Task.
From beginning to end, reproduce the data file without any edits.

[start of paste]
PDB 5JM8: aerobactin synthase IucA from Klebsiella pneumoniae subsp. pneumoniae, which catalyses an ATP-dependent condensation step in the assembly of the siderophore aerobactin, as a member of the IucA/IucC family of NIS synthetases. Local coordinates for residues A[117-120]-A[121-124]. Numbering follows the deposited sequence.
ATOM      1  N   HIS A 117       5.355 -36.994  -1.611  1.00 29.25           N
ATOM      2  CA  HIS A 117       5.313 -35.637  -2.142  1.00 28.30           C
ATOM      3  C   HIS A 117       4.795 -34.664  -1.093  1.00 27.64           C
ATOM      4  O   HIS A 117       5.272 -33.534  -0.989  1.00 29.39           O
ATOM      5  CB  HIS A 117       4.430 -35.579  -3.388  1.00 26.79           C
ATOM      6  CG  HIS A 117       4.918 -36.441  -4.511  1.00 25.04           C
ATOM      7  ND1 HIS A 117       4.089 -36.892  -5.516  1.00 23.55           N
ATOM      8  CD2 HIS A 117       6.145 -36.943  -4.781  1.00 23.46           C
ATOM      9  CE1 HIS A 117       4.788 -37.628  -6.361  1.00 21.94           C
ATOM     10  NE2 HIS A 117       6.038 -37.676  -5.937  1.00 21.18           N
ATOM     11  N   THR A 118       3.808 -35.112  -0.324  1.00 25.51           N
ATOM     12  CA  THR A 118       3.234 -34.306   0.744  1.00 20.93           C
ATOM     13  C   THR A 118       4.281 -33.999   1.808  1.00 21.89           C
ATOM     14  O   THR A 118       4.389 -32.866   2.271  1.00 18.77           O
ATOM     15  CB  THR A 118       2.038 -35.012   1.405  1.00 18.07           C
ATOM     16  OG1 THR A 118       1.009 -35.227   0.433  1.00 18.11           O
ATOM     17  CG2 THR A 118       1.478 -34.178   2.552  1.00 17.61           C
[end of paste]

PDB 5JM8: aerobactin synthase IucA from Klebsiella pneumoniae subsp. pneumoniae, which catalyses an ATP-dependent condensation step in the assembly of the siderophore aerobactin, as a member of the IucA/IucC family of NIS synthetases. Local coordinates for residues A[117-120]-A[121-124]. Numbering follows the deposited sequence.
ATOM      1  N   HIS A 117       5.355 -36.994  -1.611  1.00 29.25           N
ATOM      2  CA  HIS A 117       5.313 -35.637  -2.142  1.00 28.30           C
ATOM      3  C   HIS A 117       4.795 -34.664  -1.093  1.00 27.64           C
ATOM      4  O   HIS A 117       5.272 -33.534  -0.989  1.00 29.39           O
ATOM      5  CB  HIS A 117       4.430 -35.579  -3.388  1.00 26.79           C
ATOM      6  CG  HIS A 117       4.918 -36.441  -4.511  1.00 25.04           C
ATOM      7  ND1 HIS A 117       4.089 -36.892  -5.516  1.00 23.55           N
ATOM      8  CD2 HIS A 117       6.145 -36.943  -4.781  1.00 23.46           C
ATOM      9  CE1 HIS A 117       4.788 -37.628  -6.361  1.00 21.94           C
ATOM     10  NE2 HIS A 117       6.038 -37.676  -5.937  1.00 21.18           N
ATOM     11  N   THR A 118       3.808 -35.112  -0.324  1.00 25.51           N
ATOM     12  CA  THR A 118       3.234 -34.306   0.744  1.00 20.93           C
ATOM     13  C   THR A 118       4.281 -33.999   1.808  1.00 21.89           C
ATOM     14  O   THR A 118       4.389 -32.866   2.271  1.00 18.77           O
ATOM     15  CB  THR A 118       2.038 -35.012   1.405  1.00 18.07           C
ATOM     16  OG1 THR A 118       1.009 -35.227   0.433  1.00 18.11           O
ATOM     17  CG2 THR A 118       1.478 -34.178   2.552  1.00 17.61           C